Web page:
If your teacher has trouble keeping track of your class on school trips, imagine what it's like trying to count tens of thousands of identical puffins!
That's what animal experts are trying to do as they start counting the puffin population on the Farne Islands, off the Northumberland coast.
It's not easy. The seabirds don't like staying still, they all look really similar and some even live underground!
The count happens every five years to try to keep track of their numbers.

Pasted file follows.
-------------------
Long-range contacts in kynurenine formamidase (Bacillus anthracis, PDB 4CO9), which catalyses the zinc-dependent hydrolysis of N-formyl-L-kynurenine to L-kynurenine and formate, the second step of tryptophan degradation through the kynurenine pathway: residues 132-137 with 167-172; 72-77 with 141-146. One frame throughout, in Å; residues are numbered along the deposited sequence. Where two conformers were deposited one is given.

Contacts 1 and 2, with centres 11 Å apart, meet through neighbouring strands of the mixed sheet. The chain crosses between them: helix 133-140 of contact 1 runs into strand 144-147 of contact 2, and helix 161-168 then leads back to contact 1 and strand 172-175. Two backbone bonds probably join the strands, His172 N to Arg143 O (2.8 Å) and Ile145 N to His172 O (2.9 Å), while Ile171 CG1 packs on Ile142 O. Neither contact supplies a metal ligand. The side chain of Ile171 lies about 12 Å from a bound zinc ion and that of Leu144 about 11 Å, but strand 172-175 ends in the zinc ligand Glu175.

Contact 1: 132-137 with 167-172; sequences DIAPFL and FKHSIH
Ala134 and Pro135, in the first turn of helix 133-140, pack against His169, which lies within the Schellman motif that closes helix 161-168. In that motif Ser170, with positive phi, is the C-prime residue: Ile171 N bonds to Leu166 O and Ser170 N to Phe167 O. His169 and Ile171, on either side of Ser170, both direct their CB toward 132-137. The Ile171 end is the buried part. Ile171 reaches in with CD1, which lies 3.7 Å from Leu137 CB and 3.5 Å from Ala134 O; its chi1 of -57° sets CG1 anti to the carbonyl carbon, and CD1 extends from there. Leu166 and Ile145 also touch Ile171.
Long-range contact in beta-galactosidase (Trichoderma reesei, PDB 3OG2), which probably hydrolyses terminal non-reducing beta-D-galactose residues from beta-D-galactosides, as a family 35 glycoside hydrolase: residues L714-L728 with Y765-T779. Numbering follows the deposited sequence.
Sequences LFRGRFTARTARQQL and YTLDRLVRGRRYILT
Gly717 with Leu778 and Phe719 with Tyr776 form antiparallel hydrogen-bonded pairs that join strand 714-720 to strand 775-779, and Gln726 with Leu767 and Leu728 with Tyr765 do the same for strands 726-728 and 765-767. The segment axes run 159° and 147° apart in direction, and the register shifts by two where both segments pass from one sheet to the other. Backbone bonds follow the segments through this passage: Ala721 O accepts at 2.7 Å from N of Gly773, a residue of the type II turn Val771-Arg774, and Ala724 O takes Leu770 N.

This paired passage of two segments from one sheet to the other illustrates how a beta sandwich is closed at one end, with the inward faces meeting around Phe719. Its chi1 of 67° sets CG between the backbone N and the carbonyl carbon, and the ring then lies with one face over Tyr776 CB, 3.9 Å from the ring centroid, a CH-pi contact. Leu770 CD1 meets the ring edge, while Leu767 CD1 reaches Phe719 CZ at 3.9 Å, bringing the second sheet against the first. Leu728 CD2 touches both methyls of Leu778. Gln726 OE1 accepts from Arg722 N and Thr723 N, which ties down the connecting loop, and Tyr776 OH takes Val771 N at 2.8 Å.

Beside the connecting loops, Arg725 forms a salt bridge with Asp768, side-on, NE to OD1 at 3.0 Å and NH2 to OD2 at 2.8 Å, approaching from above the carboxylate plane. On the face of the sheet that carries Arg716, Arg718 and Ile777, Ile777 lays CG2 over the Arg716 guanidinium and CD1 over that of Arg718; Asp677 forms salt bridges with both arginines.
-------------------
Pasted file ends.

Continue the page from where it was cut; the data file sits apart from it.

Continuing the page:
The last few surveys have seen the puffin population increase, but no-one knows what will happen this year as about 800 puffin nests were washed away last year during heavy rains.
Their teeth point backwards
They're only about 30cms tall
A baby puffin is called a puffling
Their bills can hold lots of fish
The last survey, in 2003, recorded up to 55,000 breeding pairs of puffins, which are also known as the clowns of the sky. The latest results are expected in the summer.
Farne Island's head warden David Steel said: "By counting the population we can see if they are doing well or doing badly and then examine the reasons behind that."